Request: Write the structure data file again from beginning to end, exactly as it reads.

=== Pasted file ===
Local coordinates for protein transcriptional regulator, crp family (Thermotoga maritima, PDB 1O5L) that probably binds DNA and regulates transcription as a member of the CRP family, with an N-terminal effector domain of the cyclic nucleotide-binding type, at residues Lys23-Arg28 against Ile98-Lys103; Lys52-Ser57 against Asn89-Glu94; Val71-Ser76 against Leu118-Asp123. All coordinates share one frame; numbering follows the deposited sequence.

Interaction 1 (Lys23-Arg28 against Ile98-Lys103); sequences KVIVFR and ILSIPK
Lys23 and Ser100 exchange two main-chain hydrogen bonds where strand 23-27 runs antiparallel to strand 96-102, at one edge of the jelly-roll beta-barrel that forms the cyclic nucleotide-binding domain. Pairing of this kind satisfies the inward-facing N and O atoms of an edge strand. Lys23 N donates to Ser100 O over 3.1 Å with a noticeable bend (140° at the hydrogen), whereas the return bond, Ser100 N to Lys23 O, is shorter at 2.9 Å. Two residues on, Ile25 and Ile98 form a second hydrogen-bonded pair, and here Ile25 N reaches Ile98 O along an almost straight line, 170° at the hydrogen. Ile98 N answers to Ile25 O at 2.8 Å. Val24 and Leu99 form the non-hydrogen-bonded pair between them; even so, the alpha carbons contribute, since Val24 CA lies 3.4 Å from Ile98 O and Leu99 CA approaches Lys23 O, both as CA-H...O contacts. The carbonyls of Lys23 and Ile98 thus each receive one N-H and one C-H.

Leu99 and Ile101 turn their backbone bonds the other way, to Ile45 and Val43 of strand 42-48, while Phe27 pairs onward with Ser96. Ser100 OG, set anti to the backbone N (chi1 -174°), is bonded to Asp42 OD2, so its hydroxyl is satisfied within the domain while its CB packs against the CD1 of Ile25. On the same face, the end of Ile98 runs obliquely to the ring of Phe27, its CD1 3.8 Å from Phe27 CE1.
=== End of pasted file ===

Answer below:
Local coordinates for protein transcriptional regulator, crp family (Thermotoga maritima, PDB 1O5L) that probably binds DNA and regulates transcription as a member of the CRP family, with an N-terminal effector domain of the cyclic nucleotide-binding type, at residues Lys23-Arg28 against Ile98-Lys103; Lys52-Ser57 against Asn89-Glu94; Val71-Ser76 against Leu118-Asp123. All coordinates share one frame; numbering follows the deposited sequence.

Interaction 1 (Lys23-Arg28 against Ile98-Lys103); sequences KVIVFR and ILSIPK
Lys23 and Ser100 exchange two main-chain hydrogen bonds where strand 23-27 runs antiparallel to strand 96-102, at one edge of the jelly-roll beta-barrel that forms the cyclic nucleotide-binding domain. Pairing of this kind satisfies the inward-facing N and O atoms of an edge strand. Lys23 N donates to Ser100 O over 3.1 Å with a noticeable bend (140° at the hydrogen), whereas the return bond, Ser100 N to Lys23 O, is shorter at 2.9 Å. Two residues on, Ile25 and Ile98 form a second hydrogen-bonded pair, and here Ile25 N reaches Ile98 O along an almost straight line, 170° at the hydrogen. Ile98 N answers to Ile25 O at 2.8 Å. Val24 and Leu99 form the non-hydrogen-bonded pair between them; even so, the alpha carbons contribute, since Val24 CA lies 3.4 Å from Ile98 O and Leu99 CA approaches Lys23 O, both as CA-H...O contacts. The carbonyls of Lys23 and Ile98 thus each receive one N-H and one C-H.

Leu99 and Ile101 turn their backbone bonds the other way, to Ile45 and Val43 of strand 42-48, while Phe27 pairs onward with Ser96. Ser100 OG, set anti to the backbone N (chi1 -174°), is bonded to Asp42 OD2, so its hydroxyl is satisfied within the domain while its CB packs against the CD1 of Ile25. On the same face, the end of Ile98 runs obliquely to the ring of Phe27, its CD1 3.8 Å from Phe27 CE1.